After my accident, I didn’t think it was going to be possible to go back to firefighting because my body and brain were not in good shape. Now, after my rehab, I have a second chance. I’m going to pursue what I love for my career.
Drs. Myp Sekhon and Don Griesdale
The Brain Bolt is an incredible example of how philanthropy can save lives. Donor funding brought the Brain Bolt to VGH. Previously, we applied a one-size-fits-all approach to regulating blood pressure in patients with brain injuries. But not anymore. This technology gives us a personalized approach to care. It has the potential to save thousands of lives in BC.
In March 2022, VGH & UBC Hospital Foundation reconnected with Ryan Jones. We received an update on his professional and personal life, and discussed his remarkable recovery since his life-altering accident.
For the past five years, Ryan Jones has steadily been rebuilding his life.
After his life-altering accident, Ryan was not medically cleared to be on the front lines for forest firefighting. Yet he never gave up. Ryan spent years on his recovery—and continues to work on it to this day—meeting with various neurological specialists, physiotherapists, occupational therapists, and more in the hopes he could return to what he loved.
Finally, after years of hard work, it has all paid off.
“After years of not being able to firefight due to my injury, I got my life back,” says Ryan. “I’m finally cleared again. And this April, I’m going to be jumping back in.”
Ryan has also regained a lot of independence. He has since moved to his own apartment in Smithers, BC. He keeps his own schedule, and has been attending his check-ups at VGH on his own. By the end of March, he expects to receive his driving license back as well.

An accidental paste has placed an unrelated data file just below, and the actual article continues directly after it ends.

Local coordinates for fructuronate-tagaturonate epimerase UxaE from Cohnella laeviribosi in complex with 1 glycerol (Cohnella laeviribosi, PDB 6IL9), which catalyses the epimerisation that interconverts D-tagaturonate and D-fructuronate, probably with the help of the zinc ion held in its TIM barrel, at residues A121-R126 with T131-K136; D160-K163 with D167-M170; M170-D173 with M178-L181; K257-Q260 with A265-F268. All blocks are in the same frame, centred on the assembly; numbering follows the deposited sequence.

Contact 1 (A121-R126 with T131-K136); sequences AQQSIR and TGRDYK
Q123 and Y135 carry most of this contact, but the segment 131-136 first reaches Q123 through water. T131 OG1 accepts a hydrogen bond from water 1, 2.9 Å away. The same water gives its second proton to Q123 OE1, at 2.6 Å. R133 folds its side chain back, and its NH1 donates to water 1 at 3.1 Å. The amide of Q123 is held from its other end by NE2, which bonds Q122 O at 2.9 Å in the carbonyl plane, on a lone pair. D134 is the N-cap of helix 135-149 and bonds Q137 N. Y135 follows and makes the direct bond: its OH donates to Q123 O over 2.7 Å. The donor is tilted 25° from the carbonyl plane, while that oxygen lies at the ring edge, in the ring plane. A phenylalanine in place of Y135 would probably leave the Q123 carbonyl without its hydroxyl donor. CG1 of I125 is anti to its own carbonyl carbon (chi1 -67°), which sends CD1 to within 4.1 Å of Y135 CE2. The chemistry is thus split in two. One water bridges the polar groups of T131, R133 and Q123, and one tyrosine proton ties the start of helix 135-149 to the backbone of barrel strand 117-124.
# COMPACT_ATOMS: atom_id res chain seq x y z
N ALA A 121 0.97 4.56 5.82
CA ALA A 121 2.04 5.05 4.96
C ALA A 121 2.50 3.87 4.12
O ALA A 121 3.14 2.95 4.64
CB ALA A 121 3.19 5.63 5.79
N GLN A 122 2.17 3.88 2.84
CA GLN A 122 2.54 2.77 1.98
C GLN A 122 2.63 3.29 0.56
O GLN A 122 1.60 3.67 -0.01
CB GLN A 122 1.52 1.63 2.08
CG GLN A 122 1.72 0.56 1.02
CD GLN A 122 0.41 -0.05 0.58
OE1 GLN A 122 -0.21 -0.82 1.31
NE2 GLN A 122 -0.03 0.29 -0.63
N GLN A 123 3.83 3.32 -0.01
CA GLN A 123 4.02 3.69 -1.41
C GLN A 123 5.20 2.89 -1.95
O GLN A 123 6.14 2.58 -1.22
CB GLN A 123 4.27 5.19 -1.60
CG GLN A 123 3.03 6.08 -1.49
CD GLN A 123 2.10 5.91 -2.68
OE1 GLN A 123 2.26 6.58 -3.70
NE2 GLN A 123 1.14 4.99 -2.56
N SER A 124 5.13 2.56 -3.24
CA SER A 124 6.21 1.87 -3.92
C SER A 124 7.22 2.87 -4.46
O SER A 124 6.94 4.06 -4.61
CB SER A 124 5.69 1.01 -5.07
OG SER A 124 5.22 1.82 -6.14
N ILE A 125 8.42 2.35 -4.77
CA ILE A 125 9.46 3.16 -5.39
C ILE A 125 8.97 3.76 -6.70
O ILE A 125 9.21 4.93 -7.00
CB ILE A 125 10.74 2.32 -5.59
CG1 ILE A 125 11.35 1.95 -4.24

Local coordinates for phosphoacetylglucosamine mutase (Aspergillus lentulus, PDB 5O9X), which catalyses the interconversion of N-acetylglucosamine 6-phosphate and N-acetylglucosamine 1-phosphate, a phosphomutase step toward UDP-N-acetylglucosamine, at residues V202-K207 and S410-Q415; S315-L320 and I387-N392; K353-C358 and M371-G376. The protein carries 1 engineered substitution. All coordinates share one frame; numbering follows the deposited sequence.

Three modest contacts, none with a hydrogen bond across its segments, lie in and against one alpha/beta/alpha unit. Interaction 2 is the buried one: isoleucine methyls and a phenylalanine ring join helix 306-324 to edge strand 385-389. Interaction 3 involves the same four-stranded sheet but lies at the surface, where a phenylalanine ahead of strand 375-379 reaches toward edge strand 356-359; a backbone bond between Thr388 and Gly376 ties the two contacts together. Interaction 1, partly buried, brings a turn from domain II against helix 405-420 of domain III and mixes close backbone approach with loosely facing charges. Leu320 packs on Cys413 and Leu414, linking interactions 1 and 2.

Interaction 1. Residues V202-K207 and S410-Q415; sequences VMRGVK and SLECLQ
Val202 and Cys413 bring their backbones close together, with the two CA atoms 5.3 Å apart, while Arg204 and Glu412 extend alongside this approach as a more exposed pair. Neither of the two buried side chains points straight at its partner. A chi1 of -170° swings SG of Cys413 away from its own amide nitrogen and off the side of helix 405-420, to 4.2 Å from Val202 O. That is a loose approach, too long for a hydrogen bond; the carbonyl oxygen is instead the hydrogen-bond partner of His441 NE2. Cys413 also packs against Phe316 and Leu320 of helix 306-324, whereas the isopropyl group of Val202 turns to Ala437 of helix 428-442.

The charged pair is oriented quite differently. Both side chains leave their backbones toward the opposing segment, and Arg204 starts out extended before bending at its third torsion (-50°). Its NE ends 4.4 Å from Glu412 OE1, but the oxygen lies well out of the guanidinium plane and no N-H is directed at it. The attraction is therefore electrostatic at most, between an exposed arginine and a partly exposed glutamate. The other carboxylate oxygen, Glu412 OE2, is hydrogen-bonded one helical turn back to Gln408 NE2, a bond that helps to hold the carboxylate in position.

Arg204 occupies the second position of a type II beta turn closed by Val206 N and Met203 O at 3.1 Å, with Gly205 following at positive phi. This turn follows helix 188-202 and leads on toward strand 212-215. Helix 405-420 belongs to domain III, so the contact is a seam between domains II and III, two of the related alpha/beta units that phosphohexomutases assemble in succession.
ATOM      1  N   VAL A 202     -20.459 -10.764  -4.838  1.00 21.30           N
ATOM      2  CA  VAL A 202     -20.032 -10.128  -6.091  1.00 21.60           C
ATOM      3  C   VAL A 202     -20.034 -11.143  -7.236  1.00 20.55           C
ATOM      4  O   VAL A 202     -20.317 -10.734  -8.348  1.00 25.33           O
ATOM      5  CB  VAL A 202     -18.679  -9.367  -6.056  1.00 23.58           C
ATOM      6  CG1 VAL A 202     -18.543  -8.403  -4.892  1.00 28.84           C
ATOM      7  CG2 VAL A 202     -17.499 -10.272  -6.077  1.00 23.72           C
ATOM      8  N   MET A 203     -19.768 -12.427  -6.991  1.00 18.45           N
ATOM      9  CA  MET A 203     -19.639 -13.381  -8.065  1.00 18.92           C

“I’m doing really well,” says Ryan. “I still have work to do, but things are progressing. I’m very thankful.”
Brain injury is the leading cause of death and disability for Canadians under 40.
VGH is one of only two Level 1 adult trauma centres in BC. If you suffer a serious brain injury anywhere in the province, you’ll likely be sent to VGH. Our Neurocritical Care Program, a joint effort between Critical Care and Neurosurgery, is internationally recognized. With the Brain Bolt and other innovations to patient care, the program is saving lives and improving the chances of recovery.
Philanthropy plays a key role in supporting this vital program. Donor funding purchased VGH’s first Brain Bolt device, and now never-before-seen advances in personalized medicine are happening right here in Vancouver.
This is why we need you. By supporting Brain Breakthroughs you can invest in the best clinical tools, technology and people. More clinicians need to be trained to use high-tech tools like the Brain Bolt.
Your donation can fund Neuro Intensive Care Fellowships, so that VGH can recruit the very best talent — the people you’d want by your side if you suffered a brain disorder. They will save lives and further develop innovative treatments, right here in BC.
Brain Breakthroughs. It’s About Time.
Fund the next generation of neurological leaders.